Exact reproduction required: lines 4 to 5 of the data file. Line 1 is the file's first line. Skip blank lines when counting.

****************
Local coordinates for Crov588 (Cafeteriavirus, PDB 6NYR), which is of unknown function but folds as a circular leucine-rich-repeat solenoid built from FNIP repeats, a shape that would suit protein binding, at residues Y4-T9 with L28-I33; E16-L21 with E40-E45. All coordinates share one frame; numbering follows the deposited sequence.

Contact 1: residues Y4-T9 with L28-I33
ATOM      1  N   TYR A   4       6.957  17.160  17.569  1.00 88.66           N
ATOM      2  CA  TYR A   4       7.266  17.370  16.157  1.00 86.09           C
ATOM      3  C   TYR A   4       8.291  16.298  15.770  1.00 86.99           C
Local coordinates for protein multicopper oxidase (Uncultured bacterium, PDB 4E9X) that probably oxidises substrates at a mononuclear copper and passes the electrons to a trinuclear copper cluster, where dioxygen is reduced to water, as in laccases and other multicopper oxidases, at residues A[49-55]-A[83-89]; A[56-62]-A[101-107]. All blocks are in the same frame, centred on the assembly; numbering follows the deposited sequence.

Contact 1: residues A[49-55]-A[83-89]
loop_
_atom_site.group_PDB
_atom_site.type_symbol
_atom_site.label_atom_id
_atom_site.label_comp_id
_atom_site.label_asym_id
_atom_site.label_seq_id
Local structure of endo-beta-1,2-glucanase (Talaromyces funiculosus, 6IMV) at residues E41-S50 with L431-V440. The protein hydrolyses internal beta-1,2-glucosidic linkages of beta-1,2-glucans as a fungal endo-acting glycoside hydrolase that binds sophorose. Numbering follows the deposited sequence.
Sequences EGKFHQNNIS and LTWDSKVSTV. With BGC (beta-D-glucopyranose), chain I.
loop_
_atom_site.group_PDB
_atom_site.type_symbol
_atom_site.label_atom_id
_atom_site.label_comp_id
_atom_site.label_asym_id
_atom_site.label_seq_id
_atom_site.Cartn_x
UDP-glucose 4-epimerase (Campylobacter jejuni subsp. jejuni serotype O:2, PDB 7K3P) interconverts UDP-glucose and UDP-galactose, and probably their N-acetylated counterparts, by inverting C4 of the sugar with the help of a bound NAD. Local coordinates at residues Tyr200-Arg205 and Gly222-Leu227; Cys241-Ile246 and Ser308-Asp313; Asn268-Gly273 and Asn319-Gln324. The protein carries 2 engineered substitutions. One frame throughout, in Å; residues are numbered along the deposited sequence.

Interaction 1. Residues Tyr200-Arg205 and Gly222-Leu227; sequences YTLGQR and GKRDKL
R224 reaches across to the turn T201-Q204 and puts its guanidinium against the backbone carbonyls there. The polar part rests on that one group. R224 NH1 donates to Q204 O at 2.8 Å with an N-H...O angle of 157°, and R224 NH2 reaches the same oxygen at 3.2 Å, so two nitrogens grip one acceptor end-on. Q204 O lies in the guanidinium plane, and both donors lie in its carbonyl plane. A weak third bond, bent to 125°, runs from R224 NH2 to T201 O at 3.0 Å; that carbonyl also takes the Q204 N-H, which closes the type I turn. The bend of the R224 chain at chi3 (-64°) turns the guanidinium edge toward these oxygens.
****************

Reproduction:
ATOM      2  CA  TYR A   4       7.266  17.370  16.157  1.00 86.09           C
ATOM      3  C   TYR A   4       8.291  16.298  15.770  1.00 86.99           C